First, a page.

Nationalism

Download Authoritarian Argentina: The Nationalist Movement, Its by David Rock PDF

By David Rock

David Rock has written the 1st accomplished research of nationalism in Argentina, a fundamentalist flow pledged to violence and a dictatorship that got here to a head with the infamous "disappearances" of the Nineteen Seventies. This radical, correct wing flow has had a profound impression on twentieth-century Argentina, leaving its mark on just about all points of Argentine life—art and literature, journalism, schooling, the church, and naturally, politics.

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Additional resources for Authoritarian Argentina: The Nationalist Movement, Its History and Its Impact

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He sought to demonstrate the "spiritual," and therefore clerical, foundations of France, arguing that the church had served as the leading institutional nucleus of the evolving national community. 77 The scheme created by Coulanges also provided a way of reconciling clerical doctrine with positivist and even Darwinist thought since the history of each nation could now be viewed as a process of ascent and selection, as positivists and Darwinists insisted it should, except that henceforth, religion and the church held center stage in the whole process.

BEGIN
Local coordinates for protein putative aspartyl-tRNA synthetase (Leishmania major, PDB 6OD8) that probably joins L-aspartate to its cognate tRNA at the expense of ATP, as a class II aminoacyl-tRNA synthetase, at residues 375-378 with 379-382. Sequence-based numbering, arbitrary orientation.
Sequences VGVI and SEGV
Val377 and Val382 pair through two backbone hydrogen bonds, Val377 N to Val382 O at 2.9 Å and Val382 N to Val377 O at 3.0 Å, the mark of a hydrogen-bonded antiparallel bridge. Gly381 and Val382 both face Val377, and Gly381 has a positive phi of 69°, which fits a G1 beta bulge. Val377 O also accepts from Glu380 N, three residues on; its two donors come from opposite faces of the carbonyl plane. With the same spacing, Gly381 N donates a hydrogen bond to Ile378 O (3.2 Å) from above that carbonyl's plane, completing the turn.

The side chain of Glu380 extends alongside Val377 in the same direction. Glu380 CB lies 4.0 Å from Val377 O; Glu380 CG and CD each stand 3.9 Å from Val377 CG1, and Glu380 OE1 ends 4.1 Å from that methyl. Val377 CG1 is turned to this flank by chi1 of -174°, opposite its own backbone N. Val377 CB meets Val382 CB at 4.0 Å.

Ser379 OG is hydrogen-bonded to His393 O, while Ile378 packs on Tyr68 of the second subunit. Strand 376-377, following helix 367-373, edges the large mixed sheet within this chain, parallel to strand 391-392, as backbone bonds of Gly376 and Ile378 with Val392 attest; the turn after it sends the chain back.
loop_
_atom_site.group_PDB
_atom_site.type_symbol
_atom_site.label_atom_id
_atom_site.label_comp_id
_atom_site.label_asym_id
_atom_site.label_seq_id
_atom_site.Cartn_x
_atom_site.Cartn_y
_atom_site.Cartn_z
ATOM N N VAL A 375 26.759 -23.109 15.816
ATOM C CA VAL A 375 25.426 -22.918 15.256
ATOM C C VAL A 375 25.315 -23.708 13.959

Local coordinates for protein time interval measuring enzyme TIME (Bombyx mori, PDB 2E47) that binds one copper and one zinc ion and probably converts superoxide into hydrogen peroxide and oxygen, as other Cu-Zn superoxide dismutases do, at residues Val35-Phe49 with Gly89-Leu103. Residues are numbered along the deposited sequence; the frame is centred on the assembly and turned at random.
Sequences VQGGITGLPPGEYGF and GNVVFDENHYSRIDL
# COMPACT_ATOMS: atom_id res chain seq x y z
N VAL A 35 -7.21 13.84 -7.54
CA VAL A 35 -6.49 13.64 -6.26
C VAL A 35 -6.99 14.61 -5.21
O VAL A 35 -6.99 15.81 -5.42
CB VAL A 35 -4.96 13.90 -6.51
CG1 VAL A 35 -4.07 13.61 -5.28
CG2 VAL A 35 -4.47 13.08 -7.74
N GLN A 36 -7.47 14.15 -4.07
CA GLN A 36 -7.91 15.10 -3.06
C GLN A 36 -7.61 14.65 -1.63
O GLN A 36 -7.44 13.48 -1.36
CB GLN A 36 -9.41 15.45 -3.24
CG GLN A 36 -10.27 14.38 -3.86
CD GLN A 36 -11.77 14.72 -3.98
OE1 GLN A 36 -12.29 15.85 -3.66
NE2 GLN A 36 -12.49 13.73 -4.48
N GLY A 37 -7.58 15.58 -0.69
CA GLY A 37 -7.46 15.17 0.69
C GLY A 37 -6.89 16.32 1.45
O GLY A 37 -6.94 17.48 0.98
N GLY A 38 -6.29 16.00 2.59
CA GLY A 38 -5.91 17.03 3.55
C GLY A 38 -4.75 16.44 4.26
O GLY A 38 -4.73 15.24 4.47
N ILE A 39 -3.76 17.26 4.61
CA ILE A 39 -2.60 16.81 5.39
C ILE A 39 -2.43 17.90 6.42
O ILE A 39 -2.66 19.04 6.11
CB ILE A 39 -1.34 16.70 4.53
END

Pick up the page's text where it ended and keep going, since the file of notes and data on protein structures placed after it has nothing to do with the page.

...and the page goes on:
These attempts to update the clerical counterrevolution took numerous forms. "Christianity," wrote Menéndez Pelayo, for example, "constructed the unity [of Spain]. The church educated us in our hearts by its martyrs and confessors, its fathers, the admirable system of its councils. html06-06-2010 16:00:20 page_16 < previous page page_16 next page > Page 16 exceptionally gifted minority and the "mediocre" majority. Thus, society formed a pyramid, as it did in the eyes of the counterrevolutionaries, although the "natural elite" now claimed this distinction not by virtue of birth but in accordance with the laws of natural selection.

And] taking the veil. . html06-06-2010 16:00:25 page_30 < previous page page_30 next page > Page 30 1862 and 1868, the diocese of Buenos Aires gained its own archbishop, finally freeing itself from the jurisdiction of the old colonial authorities in La Plata, Bolivia. Newly established seminaries were now training priests for the fastdeveloping cities of the pampas frontier; by 1868, the seminary in Buenos Aires, for example, had forty-eight students. Following the fall of the Bourbon queen, Isabel, in 1868, several hundred Spanish priests moved to Argentina.

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